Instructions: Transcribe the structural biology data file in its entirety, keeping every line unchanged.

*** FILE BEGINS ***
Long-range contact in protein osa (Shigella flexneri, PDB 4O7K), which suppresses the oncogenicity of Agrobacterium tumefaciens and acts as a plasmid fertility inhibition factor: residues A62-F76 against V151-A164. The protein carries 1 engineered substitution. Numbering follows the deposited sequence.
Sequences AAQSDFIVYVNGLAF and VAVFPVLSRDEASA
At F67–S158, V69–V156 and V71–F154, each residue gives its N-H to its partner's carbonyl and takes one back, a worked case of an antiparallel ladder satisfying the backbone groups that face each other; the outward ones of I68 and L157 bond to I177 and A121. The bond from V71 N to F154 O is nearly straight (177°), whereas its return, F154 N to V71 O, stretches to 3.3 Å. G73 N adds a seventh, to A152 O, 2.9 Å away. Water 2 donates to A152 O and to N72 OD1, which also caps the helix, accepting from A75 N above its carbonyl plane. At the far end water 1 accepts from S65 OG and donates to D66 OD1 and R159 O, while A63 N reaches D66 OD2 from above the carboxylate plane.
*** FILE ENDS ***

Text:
Long-range contact in protein osa (Shigella flexneri, PDB 4O7K), which suppresses the oncogenicity of Agrobacterium tumefaciens and acts as a plasmid fertility inhibition factor: residues A62-F76 against V151-A164. The protein carries 1 engineered substitution. Numbering follows the deposited sequence.
Sequences AAQSDFIVYVNGLAF and VAVFPVLSRDEASA
At F67–S158, V69–V156 and V71–F154, each residue gives its N-H to its partner's carbonyl and takes one back, a worked case of an antiparallel ladder satisfying the backbone groups that face each other; the outward ones of I68 and L157 bond to I177 and A121. The bond from V71 N to F154 O is nearly straight (177°), whereas its return, F154 N to V71 O, stretches to 3.3 Å. G73 N adds a seventh, to A152 O, 2.9 Å away. Water 2 donates to A152 O and to N72 OD1, which also caps the helix, accepting from A75 N above its carbonyl plane. At the far end water 1 accepts from S65 OG and donates to D66 OD1 and R159 O, while A63 N reaches D66 OD2 from above the carboxylate plane.